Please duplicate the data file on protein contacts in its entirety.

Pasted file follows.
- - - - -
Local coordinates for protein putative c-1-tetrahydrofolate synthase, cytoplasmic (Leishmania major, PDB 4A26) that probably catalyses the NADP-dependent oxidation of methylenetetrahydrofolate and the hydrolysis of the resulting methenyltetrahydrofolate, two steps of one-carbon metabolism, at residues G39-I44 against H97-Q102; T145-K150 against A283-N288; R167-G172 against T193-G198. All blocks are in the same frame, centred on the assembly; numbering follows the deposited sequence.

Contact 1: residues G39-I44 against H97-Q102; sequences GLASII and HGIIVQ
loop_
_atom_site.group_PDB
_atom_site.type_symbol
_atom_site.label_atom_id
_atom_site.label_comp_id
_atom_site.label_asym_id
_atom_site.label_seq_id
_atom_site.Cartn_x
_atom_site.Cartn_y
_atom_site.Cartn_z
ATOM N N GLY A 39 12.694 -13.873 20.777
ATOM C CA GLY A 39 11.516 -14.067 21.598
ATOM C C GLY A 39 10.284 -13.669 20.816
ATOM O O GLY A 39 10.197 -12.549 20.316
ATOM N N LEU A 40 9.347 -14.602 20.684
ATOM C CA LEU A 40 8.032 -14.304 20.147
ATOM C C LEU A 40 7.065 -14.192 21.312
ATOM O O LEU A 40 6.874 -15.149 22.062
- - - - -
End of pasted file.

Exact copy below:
Local coordinates for protein putative c-1-tetrahydrofolate synthase, cytoplasmic (Leishmania major, PDB 4A26) that probably catalyses the NADP-dependent oxidation of methylenetetrahydrofolate and the hydrolysis of the resulting methenyltetrahydrofolate, two steps of one-carbon metabolism, at residues G39-I44 against H97-Q102; T145-K150 against A283-N288; R167-G172 against T193-G198. All blocks are in the same frame, centred on the assembly; numbering follows the deposited sequence.

Contact 1: residues G39-I44 against H97-Q102; sequences GLASII and HGIIVQ
loop_
_atom_site.group_PDB
_atom_site.type_symbol
_atom_site.label_atom_id
_atom_site.label_comp_id
_atom_site.label_asym_id
_atom_site.label_seq_id
_atom_site.Cartn_x
_atom_site.Cartn_y
_atom_site.Cartn_z
ATOM N N GLY A 39 12.694 -13.873 20.777
ATOM C CA GLY A 39 11.516 -14.067 21.598
ATOM C C GLY A 39 10.284 -13.669 20.816
ATOM O O GLY A 39 10.197 -12.549 20.316
ATOM N N LEU A 40 9.347 -14.602 20.684
ATOM C CA LEU A 40 8.032 -14.304 20.147
ATOM C C LEU A 40 7.065 -14.192 21.312
ATOM O O LEU A 40 6.874 -15.149 22.062